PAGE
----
In 2010 when Sherrod served as the Georgia director of rural development, a video posted on the conservative website Breitbart showed her making racist statements. Sherrod resigned under pressure, but when the full recording was released, it revealed that Sherrod’s remarks had been presented out of context. Government officials offered her a new job. Sherrod declined.
“I went into the agency knowing what I was going into and determined to make the changes I could make while I was there,” Sherrod said. “I have always had to work from the outside.”
Much of the recent growth in black farming can be attributed to outsiders such as Whitney Jaye. She didn’t grow up on a farm, but she came to understand the power of healthy food as a teenager when her mother grew ill. By the time she was a student at the University of Georgia, she was fully invested in the agricultural movement. She began researching the history of black land loss — the number of black farmers peaked in 1920 and declined 98 percent by the late 20th century — as well as studying the grassroots agroecological agriculture movement in South America.
Whitney Jaye and her husband began farming two years ago on a half-acre of land in Lithonia where they grow flowers, vegetables and culinary and medicinal herbs. Jaye is among a small but growing number of black farmers hoping to reconnect their communities to cultural roots through farming. CONTRIBUTED BY WHITNEY JAYE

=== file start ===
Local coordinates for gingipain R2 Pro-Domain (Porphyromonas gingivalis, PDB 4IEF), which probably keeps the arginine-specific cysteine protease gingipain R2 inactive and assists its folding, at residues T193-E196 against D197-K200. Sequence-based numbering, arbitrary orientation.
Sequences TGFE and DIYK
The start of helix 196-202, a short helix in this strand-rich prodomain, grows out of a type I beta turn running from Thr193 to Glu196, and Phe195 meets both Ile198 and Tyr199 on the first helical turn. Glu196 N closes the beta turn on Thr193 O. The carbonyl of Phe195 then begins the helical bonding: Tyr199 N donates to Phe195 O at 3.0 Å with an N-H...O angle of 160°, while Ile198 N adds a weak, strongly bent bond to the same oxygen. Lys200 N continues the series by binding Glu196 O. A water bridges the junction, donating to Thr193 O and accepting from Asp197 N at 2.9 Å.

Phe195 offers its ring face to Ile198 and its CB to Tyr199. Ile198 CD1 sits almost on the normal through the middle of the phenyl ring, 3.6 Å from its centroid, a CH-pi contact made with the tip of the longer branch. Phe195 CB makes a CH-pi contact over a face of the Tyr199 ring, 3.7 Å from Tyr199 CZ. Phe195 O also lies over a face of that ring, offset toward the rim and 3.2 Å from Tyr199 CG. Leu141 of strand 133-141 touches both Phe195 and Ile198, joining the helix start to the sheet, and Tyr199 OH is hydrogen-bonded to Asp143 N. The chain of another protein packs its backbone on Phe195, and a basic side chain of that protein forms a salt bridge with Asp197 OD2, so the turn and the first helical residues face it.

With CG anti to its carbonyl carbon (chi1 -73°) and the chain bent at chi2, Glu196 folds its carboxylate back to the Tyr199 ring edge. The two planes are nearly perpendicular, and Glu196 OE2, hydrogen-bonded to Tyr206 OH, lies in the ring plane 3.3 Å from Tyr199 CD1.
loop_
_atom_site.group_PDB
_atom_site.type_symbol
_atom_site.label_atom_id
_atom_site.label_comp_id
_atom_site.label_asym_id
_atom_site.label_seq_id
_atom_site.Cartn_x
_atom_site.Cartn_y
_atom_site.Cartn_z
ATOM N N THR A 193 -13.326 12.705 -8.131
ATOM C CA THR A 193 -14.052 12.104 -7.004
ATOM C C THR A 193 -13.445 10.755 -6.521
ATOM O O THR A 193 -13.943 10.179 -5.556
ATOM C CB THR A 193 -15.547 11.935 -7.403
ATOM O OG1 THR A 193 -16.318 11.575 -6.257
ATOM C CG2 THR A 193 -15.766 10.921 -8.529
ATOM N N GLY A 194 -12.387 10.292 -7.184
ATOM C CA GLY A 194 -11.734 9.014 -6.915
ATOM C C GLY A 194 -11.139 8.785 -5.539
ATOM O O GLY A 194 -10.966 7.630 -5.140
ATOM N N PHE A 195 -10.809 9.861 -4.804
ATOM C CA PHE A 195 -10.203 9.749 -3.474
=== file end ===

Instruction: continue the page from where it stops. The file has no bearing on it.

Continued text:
Photo: The Atlanta Journal-Constitution
Two years ago, she and her husband turned a half-acre of land in Lithonia into Semente (“seed” in Portuguese), where they grow culinary and medicinal herbs, as well as fruits and vegetables including greens, peppers, beans and more.
“For me, it is important that the food I grow is super accessible to my folks,” she said, adding that she looks for ways to grow things that black people want while also making sure they see themselves as part of the local food community.
As network coordinator for the Southeastern African American Farmers’ Organic Network (SAAFON), a 12-year-old organization that promotes the prosperity and viability of black farmers in the Southeast, Jaye has met a crop of like-minded black farmers.
A fellow SAAFON member is establishing a farm to provide housing and teach farming skills to women ages 18-25 who age out of foster care. The organization is also promoting cooperatives as a business model, a tradition which dates back to the 1800s in the black community.
It isn’t easy for small-scale non-commodity farmers to survive in a market where 4 percent of farms control 66 percent of sales, but there are signs that alternative spaces in the food system are evolving. A 2015 USDA survey revealed that direct sales to consumers, institutions, food hubs and more — viable avenues of sales for many small black producers — totaled $8.5 billion in sales in 2015.
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Tamara Jones, executive director of SAAFON, said a number of black farmers in the Southeast are making it work on 20 acres or less. And they are doing it in ways that support nonindustrial agriculture and different scales of farming tied to their communities and not the commodities markets.
“We are reclaiming the agricultural expertise and history that black people owned even before we came to America,” said Jones. “We are reconnected with a deep history and a deep power, and despite all the travails we have gone through, black farmers are emerging again in America.”